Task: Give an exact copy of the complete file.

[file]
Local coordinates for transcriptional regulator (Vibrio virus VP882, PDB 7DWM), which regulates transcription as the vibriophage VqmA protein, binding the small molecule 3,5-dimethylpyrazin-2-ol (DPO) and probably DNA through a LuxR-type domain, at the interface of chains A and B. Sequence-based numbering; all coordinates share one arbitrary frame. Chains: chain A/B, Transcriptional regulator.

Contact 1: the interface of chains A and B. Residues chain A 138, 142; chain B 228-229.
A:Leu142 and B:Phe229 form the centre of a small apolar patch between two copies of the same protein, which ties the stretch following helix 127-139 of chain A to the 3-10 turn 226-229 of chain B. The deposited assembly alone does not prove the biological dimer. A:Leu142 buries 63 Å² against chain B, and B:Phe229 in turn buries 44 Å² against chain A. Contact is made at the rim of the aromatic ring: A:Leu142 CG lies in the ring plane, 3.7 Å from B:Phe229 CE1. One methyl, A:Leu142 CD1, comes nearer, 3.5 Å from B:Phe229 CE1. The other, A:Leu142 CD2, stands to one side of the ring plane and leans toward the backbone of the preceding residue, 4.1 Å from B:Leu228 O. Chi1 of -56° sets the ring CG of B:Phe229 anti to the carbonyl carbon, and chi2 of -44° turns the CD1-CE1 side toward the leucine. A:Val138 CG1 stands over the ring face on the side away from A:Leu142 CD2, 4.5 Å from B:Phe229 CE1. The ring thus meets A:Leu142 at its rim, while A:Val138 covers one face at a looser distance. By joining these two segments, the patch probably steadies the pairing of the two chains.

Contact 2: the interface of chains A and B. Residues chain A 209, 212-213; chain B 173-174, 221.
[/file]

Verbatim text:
Local coordinates for transcriptional regulator (Vibrio virus VP882, PDB 7DWM), which regulates transcription as the vibriophage VqmA protein, binding the small molecule 3,5-dimethylpyrazin-2-ol (DPO) and probably DNA through a LuxR-type domain, at the interface of chains A and B. Sequence-based numbering; all coordinates share one arbitrary frame. Chains: chain A/B, Transcriptional regulator.

Contact 1: the interface of chains A and B. Residues chain A 138, 142; chain B 228-229.
A:Leu142 and B:Phe229 form the centre of a small apolar patch between two copies of the same protein, which ties the stretch following helix 127-139 of chain A to the 3-10 turn 226-229 of chain B. The deposited assembly alone does not prove the biological dimer. A:Leu142 buries 63 Å² against chain B, and B:Phe229 in turn buries 44 Å² against chain A. Contact is made at the rim of the aromatic ring: A:Leu142 CG lies in the ring plane, 3.7 Å from B:Phe229 CE1. One methyl, A:Leu142 CD1, comes nearer, 3.5 Å from B:Phe229 CE1. The other, A:Leu142 CD2, stands to one side of the ring plane and leans toward the backbone of the preceding residue, 4.1 Å from B:Leu228 O. Chi1 of -56° sets the ring CG of B:Phe229 anti to the carbonyl carbon, and chi2 of -44° turns the CD1-CE1 side toward the leucine. A:Val138 CG1 stands over the ring face on the side away from A:Leu142 CD2, 4.5 Å from B:Phe229 CE1. The ring thus meets A:Leu142 at its rim, while A:Val138 covers one face at a looser distance. By joining these two segments, the patch probably steadies the pairing of the two chains.

Contact 2: the interface of chains A and B. Residues chain A 209, 212-213; chain B 173-174, 221.